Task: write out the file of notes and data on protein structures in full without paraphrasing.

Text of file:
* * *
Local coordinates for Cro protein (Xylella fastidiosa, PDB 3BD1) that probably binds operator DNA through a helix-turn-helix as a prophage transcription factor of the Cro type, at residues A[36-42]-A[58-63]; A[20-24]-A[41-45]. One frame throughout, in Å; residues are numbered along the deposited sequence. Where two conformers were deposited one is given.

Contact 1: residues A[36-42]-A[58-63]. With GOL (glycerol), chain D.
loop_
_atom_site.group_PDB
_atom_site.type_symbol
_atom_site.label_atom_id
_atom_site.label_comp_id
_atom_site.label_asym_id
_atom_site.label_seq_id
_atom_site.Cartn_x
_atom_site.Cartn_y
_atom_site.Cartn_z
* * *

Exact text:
Local coordinates for Cro protein (Xylella fastidiosa, PDB 3BD1) that probably binds operator DNA through a helix-turn-helix as a prophage transcription factor of the Cro type, at residues A[36-42]-A[58-63]; A[20-24]-A[41-45]. One frame throughout, in Å; residues are numbered along the deposited sequence. Where two conformers were deposited one is given.

Contact 1: residues A[36-42]-A[58-63]. With GOL (glycerol), chain D.
loop_
_atom_site.group_PDB
_atom_site.type_symbol
_atom_site.label_atom_id
_atom_site.label_comp_id
_atom_site.label_asym_id
_atom_site.label_seq_id
_atom_site.Cartn_x
_atom_site.Cartn_y
_atom_site.Cartn_z